Conor Killeen: Running for the plane


Mark Baker
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As part of Euromoney's 50th anniversary coverage, we profile some of the biggest names that we interviewed for our April capital markets focus.

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Even in banking there probably hasn’t ever been a time when you would have expected to be asked if you had a private income when interviewing for your first proper job. But that is what happened to Conor Killeen.

He had gone to New York on a student visa in 1982 and worked as an intern at First Boston. 


Conor Killeen

“I had no idea,” he says. “I bumped into a fellow in the Shelburne Hotel who was trying to get into some business with First Boston, so I went onto their graduate training programme. I wondered if the visa was going to be a bit of a problem and I had thought that I would end up working in the UK, but I was headhunted by Schroders in New York.”

To secure that position, he had also to interview with various department heads in London and, with no visa to get back into the US afterwards, he was taking something of a chance. But he took it.

“I had an afternoon of interviews and chats, and everything was very open,” says Killeen. “But then I was asked: ‘Do you have a private income?’ It’s not the sort of thing you expect at the age of 24.” 

It seemed like Schroders might be one of those places that looked at banking as more of a club than paid work. Perhaps bonuses were regarded as a little vulgar. 

Modern era

Killeen needn’t have worried, however. Win Bischoff, who had joined the firm in 1966, took over as chief executive in 1984 and set about bringing it into the modern era – including pay. He is the one Killeen remembers most vividly now – his infectious enthusiasm and can-do attitude, but also given to lightning sharp interrogation. 

“He used to come down to the trading desk in the capital markets group with a big cigar in one paw and his gold lighter in the other. He had this fabulous capacity to stand there looking at you while flicking his lighter into the air and catching it, while saying: ‘Tell me the good news, Conor.’”

Bischoff had an inspirational devotion to clients, Killeen says, and a great attention to detail. 

“He used to have an executive committee meeting at 9.45 where anyone needing a capital commitment would have to attend. So you went and sat there and waited for your turn, and then you would be interrogated about your underwriting proposition.” 

The Americans have won 
 - Conor Killeen

One memorable later deal for Killeen was crashing the Deutsche Bank and Goldman Sachs party for the second share offering of Deutsche Telekom in 1999, when Killeen was at Dresdner Kleinwort. The deal was immensely complicated, not least because of its pan-European retail offering, and the three banks were put through their paces.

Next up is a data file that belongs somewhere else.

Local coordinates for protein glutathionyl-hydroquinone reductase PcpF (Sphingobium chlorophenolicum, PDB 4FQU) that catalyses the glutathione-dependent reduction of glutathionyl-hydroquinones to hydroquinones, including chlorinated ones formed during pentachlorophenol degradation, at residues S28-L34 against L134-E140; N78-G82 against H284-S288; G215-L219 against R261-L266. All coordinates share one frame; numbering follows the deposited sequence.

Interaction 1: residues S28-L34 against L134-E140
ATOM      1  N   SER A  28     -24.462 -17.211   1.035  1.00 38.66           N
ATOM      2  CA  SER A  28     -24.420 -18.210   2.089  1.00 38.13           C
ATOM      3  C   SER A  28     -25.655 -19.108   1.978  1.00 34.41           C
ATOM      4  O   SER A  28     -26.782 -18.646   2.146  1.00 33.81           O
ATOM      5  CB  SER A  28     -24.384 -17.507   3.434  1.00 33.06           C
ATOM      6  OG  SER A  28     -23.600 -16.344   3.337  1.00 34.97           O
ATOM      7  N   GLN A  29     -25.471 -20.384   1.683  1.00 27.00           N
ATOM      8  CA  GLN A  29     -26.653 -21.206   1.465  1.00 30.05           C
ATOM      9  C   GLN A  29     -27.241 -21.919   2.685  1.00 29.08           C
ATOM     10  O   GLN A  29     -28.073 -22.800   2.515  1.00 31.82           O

“We had to go to Cologne every Wednesday to give a match report,” says Killeen. “I was doing it with Michael Cohrs at Deutsche and Mike Evans at Goldman. I remember running to get the plane every time we were heading back. I used to say [to Evans]: ‘Mike, if we all say we have to go, we will be able to go – we don’t need this mad rush’. 

“The problem was that Mike was an Olympic gold medal rower. ‘I like to think of it like the high jump,’ he would say. ‘It doesn’t matter as long as we clear the bar by one millimetre.’”


The glory days of regional syndicates could throw up some oddities. Killeen was once roadshowing a Taiwanese company in Europe. Having arrived in London on a Friday, the three executives were due to be in Geneva on Monday but wanted to drive there – in a Maserati, a Ferrari and a Bentley. 

“It was like an episode of the BBC’s ‘Top Gear’. We sent them off with maps but we didn’t realize that they were having their own competition to see who could pick up the most tickets. When they got to Geneva they had a briefcase full of them,” he says.

These days Killeen is sanguine about the state of play between the big European and US firms when it comes to capital markets. 

“The Americans have won,” he concludes. “It took the Europeans a long time to catch up with the way in which the US firms approached marketing – that probably cost them the first 15 points of market share. 

“But the Americans were also so much better at being coordinated with politicians, so they could sell the notion that global expansion required them to be in the vanguard of finance.” 

Killeen ran equity capital markets at Schroders and then UBS, before serving as head of equities at Dresdner Kleinwort and then founding Key Capital in his native Ireland in 2001. Eighteen years later the firm has a combination of corporate finance, wealth management and investment management. “It’s a full-service boutique,” he says.